We've all seen the reading of a suspect’s Miranda rights in real life and on TV shows. Because of the many crime dramas on television, we have heard about these rights so many times. Plus, a law enforcement officer should remind you of those rights if you're ever in custody. Unfortunately, having to invoke the right to remain silent is not as easy as one would think. Knowing when and how to exercise your Miranda rights or your right to speak an experienced lawyer is a real challenge.
Many of us feel intimidated and nervous when the police question us, making us scared about asking for a criminal lawyer or asserting our legal right to refuse to answer questions.
In this article, we'll discuss the best way to invoke the right to remain silent. But when in doubt, reach out to an experienced Chicago criminal defense lawyer for help. At Ktenas Law, our law offices are open 24/7 and our legal team is ready to protect your legal rights. Call our criminal defense law firm today at (312) 756-8652 for a no-cost consultation.
Law enforcement officers nationwide are required to inform people under arrest of their rights before police interrogation. The Miranda warning serves two fundamental purposes:
If you’ve been arrested, you don't have to answer police questions without an experienced lawyer present.
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A Miranda warning makes sure that defendants know their legal right to legal counsel and their legal right to remain silent—anything said by the suspect after a Miranda warning has been issued can be used against them in a court of law. Also, a Miranda warning requires that those who are arrested be asked to confirm that they understand their legal rights.
While the wording of the Miranda warning may vary from one state to another, it includes the following key points:
Law enforcement officers often avoid arresting suspects until they’ve gathered incriminating statements and evidence. This includes statements made to police officers before issuing the Miranda warning or the official arrest. However, any confession or statement made by a defendant can’t be used as evidence if the police officer arrested and questioned the suspect without first issuing a Miranda warning. Any evidence collected because those confessions or statements may be inadmissible in court.
Unless a law enforcement officer has probable cause to arrest you, reasonable suspicion search you, or has a warrant, you're under no obligation to answer police questions or even remain in contact with an inquisitive law enforcement officer. You can legally walk away from the crime scene.
Again, a police officer can legally question you or request search you, even without probable cause, so long as the police officer doesn’t suggest that you're legally compelled to comply—you can simply decline these requests.
At a traffic stop, upon the law enforcement officer’s request, you must show the police officer your proof of insurance, driver’s license, and vehicle registration. Other than displaying the above documentation, you don't have to answer questions. You can simply say, “I’ll remain silent.”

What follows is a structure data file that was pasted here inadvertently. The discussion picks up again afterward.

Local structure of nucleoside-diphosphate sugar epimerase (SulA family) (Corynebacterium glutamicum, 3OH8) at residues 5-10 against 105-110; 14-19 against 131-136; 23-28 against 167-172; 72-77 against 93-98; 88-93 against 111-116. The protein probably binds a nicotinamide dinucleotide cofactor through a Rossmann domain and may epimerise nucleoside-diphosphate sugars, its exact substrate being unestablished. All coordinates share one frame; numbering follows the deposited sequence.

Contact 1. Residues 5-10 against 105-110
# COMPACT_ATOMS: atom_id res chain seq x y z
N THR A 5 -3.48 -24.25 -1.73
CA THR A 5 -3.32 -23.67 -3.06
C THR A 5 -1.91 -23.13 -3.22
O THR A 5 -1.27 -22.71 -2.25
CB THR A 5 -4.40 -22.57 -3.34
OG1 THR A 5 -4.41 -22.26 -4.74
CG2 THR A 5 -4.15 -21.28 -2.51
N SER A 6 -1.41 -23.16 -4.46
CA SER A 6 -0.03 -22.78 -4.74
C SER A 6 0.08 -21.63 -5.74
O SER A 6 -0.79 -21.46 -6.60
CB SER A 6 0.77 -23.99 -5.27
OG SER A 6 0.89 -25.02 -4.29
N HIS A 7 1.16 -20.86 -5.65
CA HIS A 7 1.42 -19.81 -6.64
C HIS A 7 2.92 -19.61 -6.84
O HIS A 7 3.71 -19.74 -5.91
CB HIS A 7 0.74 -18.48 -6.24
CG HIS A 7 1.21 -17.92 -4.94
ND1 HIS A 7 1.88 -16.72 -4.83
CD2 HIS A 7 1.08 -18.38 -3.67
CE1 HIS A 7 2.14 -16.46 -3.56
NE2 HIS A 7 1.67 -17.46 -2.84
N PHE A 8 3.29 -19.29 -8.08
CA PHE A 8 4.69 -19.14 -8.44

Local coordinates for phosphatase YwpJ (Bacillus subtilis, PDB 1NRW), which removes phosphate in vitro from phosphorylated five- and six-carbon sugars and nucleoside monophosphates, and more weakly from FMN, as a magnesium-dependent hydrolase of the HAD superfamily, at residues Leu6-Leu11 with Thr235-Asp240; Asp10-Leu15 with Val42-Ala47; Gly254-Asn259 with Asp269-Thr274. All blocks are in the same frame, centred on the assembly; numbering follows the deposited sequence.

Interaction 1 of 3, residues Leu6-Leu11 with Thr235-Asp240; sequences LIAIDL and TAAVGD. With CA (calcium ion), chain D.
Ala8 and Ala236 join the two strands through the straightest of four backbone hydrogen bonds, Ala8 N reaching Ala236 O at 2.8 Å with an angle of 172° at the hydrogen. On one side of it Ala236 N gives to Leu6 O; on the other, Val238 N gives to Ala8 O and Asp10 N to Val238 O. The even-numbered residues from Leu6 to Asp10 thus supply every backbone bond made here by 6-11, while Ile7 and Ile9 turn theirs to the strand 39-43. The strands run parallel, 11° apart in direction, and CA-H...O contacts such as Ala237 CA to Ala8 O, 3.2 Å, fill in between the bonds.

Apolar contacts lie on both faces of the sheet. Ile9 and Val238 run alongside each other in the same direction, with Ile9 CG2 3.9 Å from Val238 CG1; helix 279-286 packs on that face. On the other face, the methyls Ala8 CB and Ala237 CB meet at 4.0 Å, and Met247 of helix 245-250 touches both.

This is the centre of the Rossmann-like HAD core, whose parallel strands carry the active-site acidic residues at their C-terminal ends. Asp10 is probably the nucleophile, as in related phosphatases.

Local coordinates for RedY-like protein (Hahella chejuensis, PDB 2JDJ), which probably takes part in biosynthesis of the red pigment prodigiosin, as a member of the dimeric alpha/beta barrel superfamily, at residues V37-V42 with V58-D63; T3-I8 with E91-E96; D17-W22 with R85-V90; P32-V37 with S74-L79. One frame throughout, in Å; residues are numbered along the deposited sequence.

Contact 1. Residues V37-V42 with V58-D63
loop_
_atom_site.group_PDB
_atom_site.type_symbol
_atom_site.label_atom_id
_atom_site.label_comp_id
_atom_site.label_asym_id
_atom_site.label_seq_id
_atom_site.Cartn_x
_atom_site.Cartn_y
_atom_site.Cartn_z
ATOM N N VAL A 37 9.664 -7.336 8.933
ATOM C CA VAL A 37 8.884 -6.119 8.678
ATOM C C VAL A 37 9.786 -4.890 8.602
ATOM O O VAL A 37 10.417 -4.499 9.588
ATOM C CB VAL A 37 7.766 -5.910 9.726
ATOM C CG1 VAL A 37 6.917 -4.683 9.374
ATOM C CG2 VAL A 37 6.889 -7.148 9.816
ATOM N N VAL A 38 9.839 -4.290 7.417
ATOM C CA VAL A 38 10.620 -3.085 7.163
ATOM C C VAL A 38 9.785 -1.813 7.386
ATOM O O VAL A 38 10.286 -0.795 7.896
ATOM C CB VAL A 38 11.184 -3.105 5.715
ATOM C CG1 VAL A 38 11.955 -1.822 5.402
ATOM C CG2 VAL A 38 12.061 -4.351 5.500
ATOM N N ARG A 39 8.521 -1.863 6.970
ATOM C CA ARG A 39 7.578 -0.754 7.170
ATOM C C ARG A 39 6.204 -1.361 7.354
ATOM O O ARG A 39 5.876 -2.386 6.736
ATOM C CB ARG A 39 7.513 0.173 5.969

If you invoke your right to remain silent during a traffic stop, the law enforcement officer can or can't take further action. The police officer, for instance, may ask you to step out of your motor vehicle and separate passengers from the driver. The police officer can ask questions; however, no person in this situation must answer the law enforcement officer.
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Regardless of your choice to remain silent, other evidence can support the officer's suspicion or probable cause. You can still be arrested, and if you choose to remain silent, you must invoke your right to remain silent with an obvious declaration.
The 2013 Supreme Court decision raises crucial questions, such as whether it's reasonable to place the burden of asserting constitutional rights on regular people—many of whom don't understand the criminal procedure or constitutional law book. Criminal courts nationwide agree that crime suspects must make it clear that they're invoking their Miranda rights to avoid making damaging statements. That way, their subsequent silence won't be mentioned at trial.
As soon as you invoke your Fifth Amendment privilege, all police interrogation must stop. Your Fifth Amendment privilege isn't specific to the officer questioning you. Thus, the police department can't simply switch interrogators and continue interrogating you. If the police officer continues interrogating you after you've clearly invoked your Fifth Amendment privilege, then this violates your right to remain silent and any subsequent statements you make can't be used against you in a criminal court.
Regardless of the situation, it’s advisable to invoke your Miranda rights and consult with an experienced criminal defense lawyer as soon as possible.
A skilled criminal defense lawyer can protect your interests and rights. Also, they can advise you of your legal options and make sure that police officers don’t overstep their boundaries while questioning you, forcing you to give an incriminating response. An arrest is a scary situation, and even an innocent and articulate individual can give incriminating statements during custody interrogation.
If you're with criminal charges in Illinois, the experienced Chicago criminal defense attorneys at Ktenas Law are ready to help you. Please contact our law office today at (312) 756-8652 for a free and confidential consultation.